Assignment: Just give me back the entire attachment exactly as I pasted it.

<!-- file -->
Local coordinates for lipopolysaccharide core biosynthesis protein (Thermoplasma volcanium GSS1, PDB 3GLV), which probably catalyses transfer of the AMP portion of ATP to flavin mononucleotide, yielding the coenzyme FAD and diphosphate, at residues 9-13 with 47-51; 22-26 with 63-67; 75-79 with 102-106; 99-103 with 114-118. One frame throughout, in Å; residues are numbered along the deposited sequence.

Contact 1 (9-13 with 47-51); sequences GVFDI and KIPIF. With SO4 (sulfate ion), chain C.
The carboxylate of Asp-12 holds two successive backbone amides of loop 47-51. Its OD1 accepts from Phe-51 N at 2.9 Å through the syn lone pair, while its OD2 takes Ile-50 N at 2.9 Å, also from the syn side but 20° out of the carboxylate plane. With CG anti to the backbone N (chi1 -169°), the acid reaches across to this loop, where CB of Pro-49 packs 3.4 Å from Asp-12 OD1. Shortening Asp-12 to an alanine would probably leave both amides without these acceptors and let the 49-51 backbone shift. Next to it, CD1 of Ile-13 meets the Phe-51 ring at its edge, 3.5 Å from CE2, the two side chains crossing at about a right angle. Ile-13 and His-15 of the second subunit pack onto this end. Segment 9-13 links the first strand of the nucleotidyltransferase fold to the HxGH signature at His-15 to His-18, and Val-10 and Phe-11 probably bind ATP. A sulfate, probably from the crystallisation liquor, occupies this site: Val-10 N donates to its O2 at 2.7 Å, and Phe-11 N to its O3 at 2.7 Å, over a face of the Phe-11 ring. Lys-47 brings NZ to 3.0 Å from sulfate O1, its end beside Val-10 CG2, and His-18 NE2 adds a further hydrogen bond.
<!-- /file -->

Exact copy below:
Local coordinates for lipopolysaccharide core biosynthesis protein (Thermoplasma volcanium GSS1, PDB 3GLV), which probably catalyses transfer of the AMP portion of ATP to flavin mononucleotide, yielding the coenzyme FAD and diphosphate, at residues 9-13 with 47-51; 22-26 with 63-67; 75-79 with 102-106; 99-103 with 114-118. One frame throughout, in Å; residues are numbered along the deposited sequence.

Contact 1 (9-13 with 47-51); sequences GVFDI and KIPIF. With SO4 (sulfate ion), chain C.
The carboxylate of Asp-12 holds two successive backbone amides of loop 47-51. Its OD1 accepts from Phe-51 N at 2.9 Å through the syn lone pair, while its OD2 takes Ile-50 N at 2.9 Å, also from the syn side but 20° out of the carboxylate plane. With CG anti to the backbone N (chi1 -169°), the acid reaches across to this loop, where CB of Pro-49 packs 3.4 Å from Asp-12 OD1. Shortening Asp-12 to an alanine would probably leave both amides without these acceptors and let the 49-51 backbone shift. Next to it, CD1 of Ile-13 meets the Phe-51 ring at its edge, 3.5 Å from CE2, the two side chains crossing at about a right angle. Ile-13 and His-15 of the second subunit pack onto this end. Segment 9-13 links the first strand of the nucleotidyltransferase fold to the HxGH signature at His-15 to His-18, and Val-10 and Phe-11 probably bind ATP. A sulfate, probably from the crystallisation liquor, occupies this site: Val-10 N donates to its O2 at 2.7 Å, and Phe-11 N to its O3 at 2.7 Å, over a face of the Phe-11 ring. Lys-47 brings NZ to 3.0 Å from sulfate O1, its end beside Val-10 CG2, and His-18 NE2 adds a further hydrogen bond.